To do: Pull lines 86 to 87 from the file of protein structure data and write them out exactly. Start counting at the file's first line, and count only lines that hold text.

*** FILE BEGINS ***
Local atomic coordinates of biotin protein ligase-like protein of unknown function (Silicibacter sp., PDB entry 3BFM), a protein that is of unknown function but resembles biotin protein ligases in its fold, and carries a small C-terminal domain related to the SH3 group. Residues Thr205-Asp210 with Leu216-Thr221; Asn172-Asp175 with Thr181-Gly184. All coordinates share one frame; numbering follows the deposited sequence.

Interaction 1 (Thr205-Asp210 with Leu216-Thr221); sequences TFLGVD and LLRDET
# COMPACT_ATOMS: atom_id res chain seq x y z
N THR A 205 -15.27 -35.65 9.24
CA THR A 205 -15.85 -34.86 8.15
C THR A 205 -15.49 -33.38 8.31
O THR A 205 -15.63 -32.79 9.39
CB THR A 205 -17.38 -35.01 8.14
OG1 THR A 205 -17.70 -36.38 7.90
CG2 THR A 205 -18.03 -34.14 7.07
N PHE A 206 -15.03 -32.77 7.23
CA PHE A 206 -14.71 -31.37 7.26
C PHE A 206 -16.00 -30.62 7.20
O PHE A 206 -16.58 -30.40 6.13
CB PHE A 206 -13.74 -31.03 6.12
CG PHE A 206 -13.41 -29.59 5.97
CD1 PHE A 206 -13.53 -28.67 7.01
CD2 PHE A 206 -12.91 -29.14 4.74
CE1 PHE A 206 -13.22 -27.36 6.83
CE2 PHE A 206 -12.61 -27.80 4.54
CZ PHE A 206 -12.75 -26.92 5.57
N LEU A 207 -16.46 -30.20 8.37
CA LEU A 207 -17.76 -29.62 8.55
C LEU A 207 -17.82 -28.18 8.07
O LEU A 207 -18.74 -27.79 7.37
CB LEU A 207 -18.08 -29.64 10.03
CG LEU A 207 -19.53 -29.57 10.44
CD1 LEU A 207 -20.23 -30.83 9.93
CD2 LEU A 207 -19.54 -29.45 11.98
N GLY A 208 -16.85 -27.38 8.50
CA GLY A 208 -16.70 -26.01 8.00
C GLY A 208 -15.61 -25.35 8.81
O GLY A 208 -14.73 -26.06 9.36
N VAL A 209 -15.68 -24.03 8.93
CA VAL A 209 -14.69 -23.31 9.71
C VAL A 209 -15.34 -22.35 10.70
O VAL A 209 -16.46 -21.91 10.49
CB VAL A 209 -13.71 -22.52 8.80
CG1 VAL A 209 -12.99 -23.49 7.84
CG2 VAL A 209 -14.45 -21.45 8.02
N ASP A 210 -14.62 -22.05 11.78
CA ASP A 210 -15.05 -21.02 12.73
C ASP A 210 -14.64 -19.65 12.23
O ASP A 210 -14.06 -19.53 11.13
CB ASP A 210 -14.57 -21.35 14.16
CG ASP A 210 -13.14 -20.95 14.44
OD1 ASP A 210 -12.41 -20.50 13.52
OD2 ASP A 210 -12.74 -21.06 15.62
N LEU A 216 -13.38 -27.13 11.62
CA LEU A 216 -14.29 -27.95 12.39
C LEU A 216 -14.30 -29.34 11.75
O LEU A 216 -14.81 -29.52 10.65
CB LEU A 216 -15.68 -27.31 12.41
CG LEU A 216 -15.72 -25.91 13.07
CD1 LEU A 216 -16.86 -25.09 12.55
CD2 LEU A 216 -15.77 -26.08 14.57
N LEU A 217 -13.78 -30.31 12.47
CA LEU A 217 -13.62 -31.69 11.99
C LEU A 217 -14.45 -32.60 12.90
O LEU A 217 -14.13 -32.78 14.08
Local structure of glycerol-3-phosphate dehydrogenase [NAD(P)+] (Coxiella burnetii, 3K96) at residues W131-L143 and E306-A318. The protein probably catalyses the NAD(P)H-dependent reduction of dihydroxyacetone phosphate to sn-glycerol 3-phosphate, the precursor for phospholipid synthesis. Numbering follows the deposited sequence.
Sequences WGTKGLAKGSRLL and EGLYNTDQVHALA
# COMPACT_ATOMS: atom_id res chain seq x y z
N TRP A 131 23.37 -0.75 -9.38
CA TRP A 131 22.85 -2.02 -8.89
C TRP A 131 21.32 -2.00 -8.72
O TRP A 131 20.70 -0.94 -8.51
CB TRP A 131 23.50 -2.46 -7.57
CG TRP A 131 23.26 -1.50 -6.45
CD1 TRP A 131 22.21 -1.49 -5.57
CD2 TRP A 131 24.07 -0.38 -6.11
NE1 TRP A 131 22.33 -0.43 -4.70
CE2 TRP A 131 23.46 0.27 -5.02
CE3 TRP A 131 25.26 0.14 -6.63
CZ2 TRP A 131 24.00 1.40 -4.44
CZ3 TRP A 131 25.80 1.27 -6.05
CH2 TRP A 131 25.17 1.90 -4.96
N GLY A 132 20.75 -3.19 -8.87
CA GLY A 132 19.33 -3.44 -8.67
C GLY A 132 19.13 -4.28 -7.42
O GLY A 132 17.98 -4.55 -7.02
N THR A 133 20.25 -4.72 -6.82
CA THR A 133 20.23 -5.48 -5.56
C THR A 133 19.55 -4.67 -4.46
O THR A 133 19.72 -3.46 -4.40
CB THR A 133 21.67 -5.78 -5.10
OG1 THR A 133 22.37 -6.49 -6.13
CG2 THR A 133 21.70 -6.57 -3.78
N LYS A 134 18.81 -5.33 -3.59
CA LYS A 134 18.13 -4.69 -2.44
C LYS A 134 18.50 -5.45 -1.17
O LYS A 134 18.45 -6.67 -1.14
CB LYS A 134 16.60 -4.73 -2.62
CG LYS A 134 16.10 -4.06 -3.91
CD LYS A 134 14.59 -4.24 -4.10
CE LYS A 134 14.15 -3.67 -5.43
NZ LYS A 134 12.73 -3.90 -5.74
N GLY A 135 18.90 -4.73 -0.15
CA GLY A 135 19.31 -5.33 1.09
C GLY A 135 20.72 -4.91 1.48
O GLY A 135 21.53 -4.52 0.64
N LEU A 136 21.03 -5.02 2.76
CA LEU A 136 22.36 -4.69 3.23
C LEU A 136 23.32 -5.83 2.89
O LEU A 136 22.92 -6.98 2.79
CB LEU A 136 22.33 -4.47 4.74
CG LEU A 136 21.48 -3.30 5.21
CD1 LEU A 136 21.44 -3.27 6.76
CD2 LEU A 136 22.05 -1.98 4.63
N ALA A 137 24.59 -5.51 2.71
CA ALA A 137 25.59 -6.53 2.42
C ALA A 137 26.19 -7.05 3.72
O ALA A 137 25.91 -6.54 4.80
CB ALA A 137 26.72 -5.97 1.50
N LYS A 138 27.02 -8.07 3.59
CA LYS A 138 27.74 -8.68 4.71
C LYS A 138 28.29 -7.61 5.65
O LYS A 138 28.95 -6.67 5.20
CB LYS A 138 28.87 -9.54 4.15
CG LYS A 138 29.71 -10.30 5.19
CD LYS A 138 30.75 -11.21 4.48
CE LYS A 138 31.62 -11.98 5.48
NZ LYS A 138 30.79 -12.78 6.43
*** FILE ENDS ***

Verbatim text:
CB THR A 133 21.67 -5.78 -5.10
OG1 THR A 133 22.37 -6.49 -6.13